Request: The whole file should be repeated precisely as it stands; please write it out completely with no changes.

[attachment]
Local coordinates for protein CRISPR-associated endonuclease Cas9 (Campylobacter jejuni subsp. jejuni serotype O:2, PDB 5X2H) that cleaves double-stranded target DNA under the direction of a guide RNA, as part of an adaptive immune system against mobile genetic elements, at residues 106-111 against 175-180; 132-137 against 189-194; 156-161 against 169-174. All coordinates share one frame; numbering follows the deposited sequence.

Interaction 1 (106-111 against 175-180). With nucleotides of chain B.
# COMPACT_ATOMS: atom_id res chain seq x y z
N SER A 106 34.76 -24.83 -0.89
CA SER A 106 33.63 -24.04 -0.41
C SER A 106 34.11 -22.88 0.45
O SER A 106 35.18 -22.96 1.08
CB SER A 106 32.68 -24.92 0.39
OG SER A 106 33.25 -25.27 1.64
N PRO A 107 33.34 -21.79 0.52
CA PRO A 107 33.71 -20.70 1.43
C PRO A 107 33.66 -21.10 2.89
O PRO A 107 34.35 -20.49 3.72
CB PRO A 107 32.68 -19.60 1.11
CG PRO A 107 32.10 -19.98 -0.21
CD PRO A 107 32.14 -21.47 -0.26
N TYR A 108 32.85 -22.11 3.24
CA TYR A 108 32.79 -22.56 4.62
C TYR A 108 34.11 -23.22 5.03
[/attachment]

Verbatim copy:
Local coordinates for protein CRISPR-associated endonuclease Cas9 (Campylobacter jejuni subsp. jejuni serotype O:2, PDB 5X2H) that cleaves double-stranded target DNA under the direction of a guide RNA, as part of an adaptive immune system against mobile genetic elements, at residues 106-111 against 175-180; 132-137 against 189-194; 156-161 against 169-174. All coordinates share one frame; numbering follows the deposited sequence.

Interaction 1 (106-111 against 175-180). With nucleotides of chain B.
# COMPACT_ATOMS: atom_id res chain seq x y z
N SER A 106 34.76 -24.83 -0.89
CA SER A 106 33.63 -24.04 -0.41
C SER A 106 34.11 -22.88 0.45
O SER A 106 35.18 -22.96 1.08
CB SER A 106 32.68 -24.92 0.39
OG SER A 106 33.25 -25.27 1.64
N PRO A 107 33.34 -21.79 0.52
CA PRO A 107 33.71 -20.70 1.43
C PRO A 107 33.66 -21.10 2.89
O PRO A 107 34.35 -20.49 3.72
CB PRO A 107 32.68 -19.60 1.11
CG PRO A 107 32.10 -19.98 -0.21
CD PRO A 107 32.14 -21.47 -0.26
N TYR A 108 32.85 -22.11 3.24
CA TYR A 108 32.79 -22.56 4.62
C TYR A 108 34.11 -23.22 5.03